Recovery Curriculum Conference / Webinar: “Reflections on Recovery, Reigniting Children’s Learning” (15th July 2020)

Just announced – online Conference – 15th July, 2020.

‘Reflections on Recovery – Re-igniting Children’s Learning.’

The Conference Webpage is here:

Book now!

Relationships, sex and health education (RSHE) for pupils with special educational needs and disabilities (SEND)

Free webinar on Tuesday 7th July 10.00 – 12.00

Join the Department for Education, and experts on Relationships Education, Relationships and Sex Education (RSE) and Health education, for a two-hour webinar covering key issues to support preparation for high quality RSHE.

The knowledge pupils will gain from RSHE will support their own, and others’ wellbeing, and help them build positive and safe relationships. This will be particularly important in the coming months as pupils return to schools and start spending time with friends again.

This event is for teachers, teaching assistants, SENCOs and PSHE leads in local authorities to hear from experts who will share their experiences of getting it right in both mainstream and special schools.

Speakers include Ian Bauckham, DfE Education Adviser and CEO of the Tenax Schools Trust, the PSHE Association, the Sex Education Forum and Professor Barry Carpenter, professor of mental health in education from Oxford Brookes University.

This event is free to attend and open to more than one person from each school – please register here:

Please cascade to your networks.

You might also be interested in the following DfE event with a specific focus on the impact of the pandemic on children and young people’s mental wellbeing.

The Department for Education (DfE), in collaboration with NHS England and Public Health England, will be hosting a free, 1 hour webinar for school and college staff on 9 July on how to support returning pupils and students. You will hear from experts on the impacts of the pandemic on children and young people’s mental wellbeing and recovery techniques, and from education leaders about the actions they have been taking. For further information and to sign-up:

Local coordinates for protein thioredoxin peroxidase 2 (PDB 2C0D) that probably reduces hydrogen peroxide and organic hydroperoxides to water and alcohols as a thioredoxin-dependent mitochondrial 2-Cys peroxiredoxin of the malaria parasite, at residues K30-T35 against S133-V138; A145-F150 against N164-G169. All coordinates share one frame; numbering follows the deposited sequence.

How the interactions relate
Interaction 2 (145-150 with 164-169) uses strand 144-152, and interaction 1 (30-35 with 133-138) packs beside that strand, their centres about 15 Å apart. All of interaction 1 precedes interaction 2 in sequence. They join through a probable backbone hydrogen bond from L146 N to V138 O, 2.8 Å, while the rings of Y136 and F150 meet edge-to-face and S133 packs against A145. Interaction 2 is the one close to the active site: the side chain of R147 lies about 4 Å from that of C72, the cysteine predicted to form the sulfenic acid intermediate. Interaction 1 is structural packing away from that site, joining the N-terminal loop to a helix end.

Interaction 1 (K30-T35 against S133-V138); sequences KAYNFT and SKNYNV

Episode 10: A Recovery Curriculum Part 10 – Cabot Learning Federation


This episode is rich in thinking and action from Senior Leadership representatives for the Cabot Learning Federation, a Multi Academy Trust comprising more than 20 schools serving children and young people aged 3-19 in the South West of England.
We hear from Sally Apps, Susie Weaver, Helen Angell, Carina Smith and Charlotte Black.

They share with us a rich, thorough and compelling presentation which outlines the trust’s deeply-considered response and approach to recovery. And they frame this within the broader context of the trust’s values, curriculum aims and some of the trust’s strategic approaches and systems. It’s a very thorough session full of practical advice.

Their starting point in considering a Recovery Curriculum for Trust schools is ‘through the eyes of child’. This child-centred focus informs their strategic and operational plans, and what unfurls is a rich resource of thoughtfully joined up approaches for students, families and colleagues.

With talk of subject-based therapeutic input and curriculum curation, this episode is full of practical advice, intellectual challenge, and fundamental humanity.

What they successfully design is a joyful curriculum, based on ‘heart values’, that binds together a community of practice with their eyes firmly focussed on the child.

The title and theme of the presentation is:
“Cabot Learning Federation… Our Route to Recovery”

Full post, click here or available via the below link:

Episode 9: A Recovery Curriculum Part 9 – Amanda Mordey OBE (SMILE – A Well Being Approach)

Three years ago, Forest Oak school, of which Amanda is Executive Principal (alongside Merstone School,) developed SMILE, an ethos based approach to promoting positive mental health and well being for children with special educational needs and disabilities (SEND). The approach took the NHS 5 Ways to Well Being, and adapted them into child speak, augmenting the key messages with pictures, drawn by a student. The approach was holistic and included all staff members as well as pupils.